Euroregions make up 30% of the EU’s territory. Large groups of people live here. Often, their orientation is not towards the capital city and, conversely, the capital cities are often far away from the Euroregions. Yet here, people do experience the principles of the EU directly.
The basis is the free movement of people, goods and services. At the same time, the EU is organised according to the principle of subsidiarity: what can be arranged at a lower level should not be arranged at the EU level. This means that health care and health policy, for example, are the responsibility of the Member States. In border regions, these differences are experienced on a daily basis. People work across borders, are insured across borders, have accidents across borders, have hospitals that are closer across borders than hospitals in their own country. They can get care across the border, because it is more practical. They speak the same language across the border, whereas in their own country they speak a minority language, and so on.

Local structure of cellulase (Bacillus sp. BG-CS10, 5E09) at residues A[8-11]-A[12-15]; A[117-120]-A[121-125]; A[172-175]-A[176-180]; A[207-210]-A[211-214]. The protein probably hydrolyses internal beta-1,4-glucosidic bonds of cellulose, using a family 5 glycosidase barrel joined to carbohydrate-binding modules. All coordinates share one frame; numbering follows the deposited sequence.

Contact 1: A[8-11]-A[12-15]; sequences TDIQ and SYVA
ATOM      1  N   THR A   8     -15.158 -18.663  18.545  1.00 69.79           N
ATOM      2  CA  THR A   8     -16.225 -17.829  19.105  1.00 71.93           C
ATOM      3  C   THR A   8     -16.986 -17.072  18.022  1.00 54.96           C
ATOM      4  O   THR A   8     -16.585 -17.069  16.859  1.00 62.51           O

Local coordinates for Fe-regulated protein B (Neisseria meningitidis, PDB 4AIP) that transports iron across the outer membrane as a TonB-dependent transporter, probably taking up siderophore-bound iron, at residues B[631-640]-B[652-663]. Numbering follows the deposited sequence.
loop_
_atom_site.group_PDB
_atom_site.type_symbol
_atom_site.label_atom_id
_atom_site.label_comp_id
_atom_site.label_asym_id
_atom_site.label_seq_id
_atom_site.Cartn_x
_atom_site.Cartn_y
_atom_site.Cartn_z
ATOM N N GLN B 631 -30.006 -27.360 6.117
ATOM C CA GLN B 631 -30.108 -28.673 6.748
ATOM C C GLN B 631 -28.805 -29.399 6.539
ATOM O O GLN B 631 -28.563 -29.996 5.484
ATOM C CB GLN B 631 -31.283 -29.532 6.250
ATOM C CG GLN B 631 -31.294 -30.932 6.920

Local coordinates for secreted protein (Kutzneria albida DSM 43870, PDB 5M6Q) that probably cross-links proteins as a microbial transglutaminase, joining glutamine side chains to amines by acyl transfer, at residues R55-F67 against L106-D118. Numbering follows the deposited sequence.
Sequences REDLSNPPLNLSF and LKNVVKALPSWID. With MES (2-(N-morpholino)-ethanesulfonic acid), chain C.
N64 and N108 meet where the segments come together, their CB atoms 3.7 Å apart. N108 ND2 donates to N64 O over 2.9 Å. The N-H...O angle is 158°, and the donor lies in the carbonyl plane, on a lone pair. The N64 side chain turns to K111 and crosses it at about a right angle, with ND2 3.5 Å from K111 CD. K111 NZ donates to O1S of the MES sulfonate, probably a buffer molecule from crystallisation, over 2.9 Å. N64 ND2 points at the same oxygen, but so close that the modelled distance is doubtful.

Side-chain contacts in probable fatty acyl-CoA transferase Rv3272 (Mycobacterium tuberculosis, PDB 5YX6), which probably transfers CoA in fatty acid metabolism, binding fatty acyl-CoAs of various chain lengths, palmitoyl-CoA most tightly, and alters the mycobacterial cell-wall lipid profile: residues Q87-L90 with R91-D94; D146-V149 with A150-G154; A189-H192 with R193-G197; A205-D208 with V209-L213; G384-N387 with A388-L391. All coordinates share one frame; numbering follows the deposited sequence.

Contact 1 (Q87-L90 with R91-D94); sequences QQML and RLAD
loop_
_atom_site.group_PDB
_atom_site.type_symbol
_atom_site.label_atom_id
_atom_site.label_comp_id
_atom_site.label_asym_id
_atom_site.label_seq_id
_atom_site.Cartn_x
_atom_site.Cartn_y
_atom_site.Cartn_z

It is at this pivotal point that the challenges of streamlining the EU lie. The Cross-border Healthcare Directive is the result of citizens’ initiative to use their own country’s health insurance backpack to eventually get that care in neighbouring countries. Rare diseases, too, can now be served EU-wide through the directive. People can now cross national borders within the EU and go to those centres that have the highest level of specialisation for a particular disease.